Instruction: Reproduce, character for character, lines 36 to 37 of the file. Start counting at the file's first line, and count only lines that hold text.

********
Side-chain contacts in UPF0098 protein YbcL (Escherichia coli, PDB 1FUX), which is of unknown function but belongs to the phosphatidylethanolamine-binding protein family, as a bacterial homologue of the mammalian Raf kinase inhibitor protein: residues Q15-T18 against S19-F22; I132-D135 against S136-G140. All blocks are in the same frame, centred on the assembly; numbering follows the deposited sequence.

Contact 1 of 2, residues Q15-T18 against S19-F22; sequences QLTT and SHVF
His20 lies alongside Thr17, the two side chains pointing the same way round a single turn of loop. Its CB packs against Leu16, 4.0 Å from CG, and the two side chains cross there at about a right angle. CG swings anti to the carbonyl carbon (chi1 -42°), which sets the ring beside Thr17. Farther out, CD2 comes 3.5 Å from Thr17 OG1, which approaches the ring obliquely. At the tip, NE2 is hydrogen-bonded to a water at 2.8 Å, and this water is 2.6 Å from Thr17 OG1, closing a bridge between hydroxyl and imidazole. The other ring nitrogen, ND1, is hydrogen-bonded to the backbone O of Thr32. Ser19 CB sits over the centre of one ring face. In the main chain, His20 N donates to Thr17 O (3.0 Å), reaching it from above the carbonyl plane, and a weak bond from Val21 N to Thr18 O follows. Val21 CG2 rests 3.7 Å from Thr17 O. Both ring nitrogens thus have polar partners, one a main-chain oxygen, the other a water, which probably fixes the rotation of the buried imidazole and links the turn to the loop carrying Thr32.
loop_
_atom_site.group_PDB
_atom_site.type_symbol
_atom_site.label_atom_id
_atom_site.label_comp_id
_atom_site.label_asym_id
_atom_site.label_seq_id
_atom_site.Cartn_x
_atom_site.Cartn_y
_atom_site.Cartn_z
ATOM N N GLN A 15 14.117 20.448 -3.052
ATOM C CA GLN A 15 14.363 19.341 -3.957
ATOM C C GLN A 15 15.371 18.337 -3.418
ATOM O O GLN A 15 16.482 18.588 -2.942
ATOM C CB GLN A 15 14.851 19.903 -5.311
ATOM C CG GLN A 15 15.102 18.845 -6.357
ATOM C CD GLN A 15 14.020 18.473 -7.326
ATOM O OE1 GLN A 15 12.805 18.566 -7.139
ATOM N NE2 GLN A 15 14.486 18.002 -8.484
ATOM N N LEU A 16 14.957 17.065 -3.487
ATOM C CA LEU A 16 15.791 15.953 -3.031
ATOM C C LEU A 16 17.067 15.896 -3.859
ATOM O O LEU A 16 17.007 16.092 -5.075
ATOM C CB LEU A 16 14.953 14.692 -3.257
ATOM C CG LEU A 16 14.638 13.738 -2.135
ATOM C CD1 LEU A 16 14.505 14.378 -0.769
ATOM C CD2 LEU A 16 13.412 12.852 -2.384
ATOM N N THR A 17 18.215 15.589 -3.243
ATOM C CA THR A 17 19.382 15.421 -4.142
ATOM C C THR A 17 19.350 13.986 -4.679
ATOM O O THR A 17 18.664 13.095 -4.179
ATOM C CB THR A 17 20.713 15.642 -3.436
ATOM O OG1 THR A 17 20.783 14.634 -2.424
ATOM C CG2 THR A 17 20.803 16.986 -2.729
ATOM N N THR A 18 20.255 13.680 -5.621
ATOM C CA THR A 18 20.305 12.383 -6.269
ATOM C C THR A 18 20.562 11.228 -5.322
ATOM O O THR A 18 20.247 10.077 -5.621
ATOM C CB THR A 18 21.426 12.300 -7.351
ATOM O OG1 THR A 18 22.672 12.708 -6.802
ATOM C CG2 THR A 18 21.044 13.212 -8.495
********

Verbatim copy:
ATOM O OG1 THR A 17 20.783 14.634 -2.424
ATOM C CG2 THR A 17 20.803 16.986 -2.729